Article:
Euroclear, a key part of the infrastructure behind Europe’s financial markets, is shoring up its balance sheet at the expense of its shareholders to withstand the coronavirus downturn.
The Brussels-based private group — one of the world’s largest central securities depositories — said on Friday that it was stopping work on a project aimed at allowing small shareholders to cash out until markets had settled. It has also delayed approval of its dividend payment of €82 per share until the final quarter of the year after guidance from national and European central banks.
Euroclear provides key infrastructure in the daily operation of financial markets, safeguarding collateral on behalf of investors and finalising deals on their behalf. It holds more than €30tn of assets under custody on behalf of banks, asset managers and pension funds and settled deals equivalent to €837tn last year.
It has been exploring options for more of its small shareholders to cash out for some time, after several banks sold their stakes to Intercontinental Exchange and the London Stock Exchange Group.
But on Friday, the board of Euroclear said it “has decided to stop all work on a tentative liquidity initiative, and wait until economic activity and market stability has been restored in a sustained way to consider the matter again”. It added that it remained confident in its financial strength.
European regulators have urged financial institutions to stop payouts to preserve cash amid the crisis.
The utility’s moves were being watched by exchanges, private equity houses and banks after a wave of consolidation among market infrastructure operators in Europe.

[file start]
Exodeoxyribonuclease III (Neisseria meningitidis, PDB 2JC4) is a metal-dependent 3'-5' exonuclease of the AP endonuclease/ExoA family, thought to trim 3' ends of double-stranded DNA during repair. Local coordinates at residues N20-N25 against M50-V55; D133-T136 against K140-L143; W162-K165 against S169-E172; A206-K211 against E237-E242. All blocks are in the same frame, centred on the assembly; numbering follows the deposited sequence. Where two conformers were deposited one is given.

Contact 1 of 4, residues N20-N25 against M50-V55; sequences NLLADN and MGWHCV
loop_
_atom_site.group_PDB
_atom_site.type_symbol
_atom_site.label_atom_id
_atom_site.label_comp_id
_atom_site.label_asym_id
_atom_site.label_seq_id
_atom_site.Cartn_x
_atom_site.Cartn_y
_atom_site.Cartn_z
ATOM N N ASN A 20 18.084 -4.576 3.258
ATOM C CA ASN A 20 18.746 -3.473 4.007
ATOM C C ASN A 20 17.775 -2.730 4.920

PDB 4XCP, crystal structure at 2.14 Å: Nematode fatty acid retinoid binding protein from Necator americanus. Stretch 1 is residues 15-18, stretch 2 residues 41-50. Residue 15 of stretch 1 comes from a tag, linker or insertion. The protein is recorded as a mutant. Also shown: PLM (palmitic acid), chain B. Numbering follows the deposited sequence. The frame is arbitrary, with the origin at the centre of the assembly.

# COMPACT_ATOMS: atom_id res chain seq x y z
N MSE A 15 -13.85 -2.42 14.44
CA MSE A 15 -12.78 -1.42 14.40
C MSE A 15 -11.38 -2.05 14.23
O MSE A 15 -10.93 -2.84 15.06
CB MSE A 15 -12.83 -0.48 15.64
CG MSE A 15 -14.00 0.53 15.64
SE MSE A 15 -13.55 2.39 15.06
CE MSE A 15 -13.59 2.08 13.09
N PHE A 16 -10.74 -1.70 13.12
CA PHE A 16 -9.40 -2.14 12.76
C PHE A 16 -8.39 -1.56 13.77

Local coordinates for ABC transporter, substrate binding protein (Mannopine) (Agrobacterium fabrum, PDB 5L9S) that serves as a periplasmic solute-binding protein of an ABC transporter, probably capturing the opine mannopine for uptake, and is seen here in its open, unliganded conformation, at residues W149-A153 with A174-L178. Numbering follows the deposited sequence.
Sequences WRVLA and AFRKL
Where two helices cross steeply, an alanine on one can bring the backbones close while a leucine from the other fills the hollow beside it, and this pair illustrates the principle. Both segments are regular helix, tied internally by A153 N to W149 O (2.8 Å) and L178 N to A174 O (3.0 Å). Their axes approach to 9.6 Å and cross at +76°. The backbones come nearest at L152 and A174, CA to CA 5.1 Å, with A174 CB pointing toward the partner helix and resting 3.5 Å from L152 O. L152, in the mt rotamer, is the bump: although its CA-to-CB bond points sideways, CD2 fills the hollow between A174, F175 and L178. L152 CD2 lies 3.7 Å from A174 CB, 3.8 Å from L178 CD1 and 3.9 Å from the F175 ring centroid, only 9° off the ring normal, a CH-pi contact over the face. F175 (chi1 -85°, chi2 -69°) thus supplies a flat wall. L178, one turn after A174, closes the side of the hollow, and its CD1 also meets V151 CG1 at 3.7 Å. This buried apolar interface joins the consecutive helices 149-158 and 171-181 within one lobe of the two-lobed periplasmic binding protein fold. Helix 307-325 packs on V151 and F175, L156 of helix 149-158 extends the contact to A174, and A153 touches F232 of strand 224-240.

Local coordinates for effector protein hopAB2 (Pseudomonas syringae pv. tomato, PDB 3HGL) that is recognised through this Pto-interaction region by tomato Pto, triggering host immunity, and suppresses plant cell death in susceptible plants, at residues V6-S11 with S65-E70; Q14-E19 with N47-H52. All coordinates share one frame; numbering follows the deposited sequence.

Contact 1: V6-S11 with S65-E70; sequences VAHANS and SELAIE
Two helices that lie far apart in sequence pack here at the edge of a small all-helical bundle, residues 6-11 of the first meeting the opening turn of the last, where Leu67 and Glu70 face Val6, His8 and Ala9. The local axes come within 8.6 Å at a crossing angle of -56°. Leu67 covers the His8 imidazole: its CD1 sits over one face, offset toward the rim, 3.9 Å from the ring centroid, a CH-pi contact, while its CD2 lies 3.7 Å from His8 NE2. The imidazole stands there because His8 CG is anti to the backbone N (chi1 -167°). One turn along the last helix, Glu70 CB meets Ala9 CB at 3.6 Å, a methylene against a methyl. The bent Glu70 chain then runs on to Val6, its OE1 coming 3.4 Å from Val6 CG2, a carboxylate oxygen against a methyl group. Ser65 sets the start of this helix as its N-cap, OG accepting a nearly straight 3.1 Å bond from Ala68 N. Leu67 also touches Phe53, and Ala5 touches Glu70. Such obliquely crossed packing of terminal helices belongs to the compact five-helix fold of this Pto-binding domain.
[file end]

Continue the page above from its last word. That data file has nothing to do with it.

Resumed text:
The top 20 shareholders collectively own 72 per cent of Euroclear and the remaining 120 holders each own less than a 1 per cent stake. Many are smaller European financial institutions that are a legacy of merger activity in the early 2000s.
Jason Kalamboussis, an analyst at KBC Securities in Brussels, said the company “probably didn’t have any choice” but to follow the recommendations of the National Bank of Belgium and the European Central Bank. Although it is a securities depository, Euroclear is regulated as a bank.
But Mr Kalamboussis added the company, as an infrastructure provider, was better insulated from the economic effects of the virus than the banks. “So in essence it is akin to insurers which were asked to postpone share buybacks and dividends, and just delay them but not cancel them,” he said.
Euroclear recorded overall year-on-year revenue growth of 9 per cent in the first quarter, as trading activity spiked. However, it warned cuts to deposit rates had dented its interest-related income, and lower share prices would hurt full-year revenue predictions. Euroclear’s fees for safekeeping assets such as equities are dependent on market valuations.